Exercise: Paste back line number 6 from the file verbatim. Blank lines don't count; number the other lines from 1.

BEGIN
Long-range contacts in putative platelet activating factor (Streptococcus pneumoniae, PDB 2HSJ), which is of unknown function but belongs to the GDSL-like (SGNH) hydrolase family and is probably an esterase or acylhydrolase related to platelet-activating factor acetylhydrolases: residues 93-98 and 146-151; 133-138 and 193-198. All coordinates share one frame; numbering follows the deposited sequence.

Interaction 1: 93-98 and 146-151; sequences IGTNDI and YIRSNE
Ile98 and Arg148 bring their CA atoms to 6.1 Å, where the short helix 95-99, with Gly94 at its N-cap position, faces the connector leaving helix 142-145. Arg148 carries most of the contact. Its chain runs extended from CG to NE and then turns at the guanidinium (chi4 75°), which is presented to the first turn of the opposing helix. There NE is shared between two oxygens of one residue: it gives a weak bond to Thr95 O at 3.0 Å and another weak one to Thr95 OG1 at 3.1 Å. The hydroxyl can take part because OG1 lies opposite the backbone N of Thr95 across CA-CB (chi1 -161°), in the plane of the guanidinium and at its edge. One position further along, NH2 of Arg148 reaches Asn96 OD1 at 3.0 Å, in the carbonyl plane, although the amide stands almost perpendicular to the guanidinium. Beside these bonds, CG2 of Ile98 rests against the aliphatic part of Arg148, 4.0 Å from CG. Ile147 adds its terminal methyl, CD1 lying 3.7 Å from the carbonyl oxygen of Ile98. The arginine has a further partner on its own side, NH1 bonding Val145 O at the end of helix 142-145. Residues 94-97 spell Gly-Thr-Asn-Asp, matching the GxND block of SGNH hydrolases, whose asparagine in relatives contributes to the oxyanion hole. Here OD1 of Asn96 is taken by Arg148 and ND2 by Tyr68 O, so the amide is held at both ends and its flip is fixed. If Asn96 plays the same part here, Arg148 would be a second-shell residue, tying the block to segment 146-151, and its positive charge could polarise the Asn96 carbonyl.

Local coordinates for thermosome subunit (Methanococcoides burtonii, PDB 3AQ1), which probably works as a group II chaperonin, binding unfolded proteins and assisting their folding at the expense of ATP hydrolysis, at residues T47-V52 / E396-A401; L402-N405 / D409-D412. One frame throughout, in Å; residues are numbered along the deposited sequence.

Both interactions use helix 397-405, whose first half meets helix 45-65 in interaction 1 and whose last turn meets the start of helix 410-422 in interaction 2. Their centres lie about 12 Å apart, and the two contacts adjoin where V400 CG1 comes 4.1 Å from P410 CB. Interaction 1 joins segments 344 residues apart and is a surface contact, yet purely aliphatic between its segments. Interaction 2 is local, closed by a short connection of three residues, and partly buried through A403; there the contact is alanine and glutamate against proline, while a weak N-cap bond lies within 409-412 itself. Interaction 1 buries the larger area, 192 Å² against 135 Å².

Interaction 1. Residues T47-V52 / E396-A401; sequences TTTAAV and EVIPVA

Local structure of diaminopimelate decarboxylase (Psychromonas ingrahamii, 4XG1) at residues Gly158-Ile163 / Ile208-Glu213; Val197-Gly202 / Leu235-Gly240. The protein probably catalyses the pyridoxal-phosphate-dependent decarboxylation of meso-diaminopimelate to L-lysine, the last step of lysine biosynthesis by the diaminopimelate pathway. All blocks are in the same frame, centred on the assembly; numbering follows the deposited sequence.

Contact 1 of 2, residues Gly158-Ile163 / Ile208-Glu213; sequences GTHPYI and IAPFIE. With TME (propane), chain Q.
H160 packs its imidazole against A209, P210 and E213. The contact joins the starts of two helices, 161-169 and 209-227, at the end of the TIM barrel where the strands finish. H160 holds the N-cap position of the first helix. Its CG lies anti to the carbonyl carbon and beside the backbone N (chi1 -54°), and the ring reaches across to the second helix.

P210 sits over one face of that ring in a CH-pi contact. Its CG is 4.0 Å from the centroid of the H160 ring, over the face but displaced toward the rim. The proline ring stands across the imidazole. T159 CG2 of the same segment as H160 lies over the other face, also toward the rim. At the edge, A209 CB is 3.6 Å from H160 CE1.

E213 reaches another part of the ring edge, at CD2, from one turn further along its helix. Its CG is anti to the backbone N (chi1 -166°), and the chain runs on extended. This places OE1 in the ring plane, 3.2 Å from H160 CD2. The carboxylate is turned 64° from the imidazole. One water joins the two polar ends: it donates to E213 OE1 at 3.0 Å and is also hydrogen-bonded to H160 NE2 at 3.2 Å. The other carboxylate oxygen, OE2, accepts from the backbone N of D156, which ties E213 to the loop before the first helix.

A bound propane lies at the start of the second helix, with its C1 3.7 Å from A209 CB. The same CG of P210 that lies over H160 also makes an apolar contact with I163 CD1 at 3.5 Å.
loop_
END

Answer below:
Interaction 1. Residues T47-V52 / E396-A401; sequences TTTAAV and EVIPVA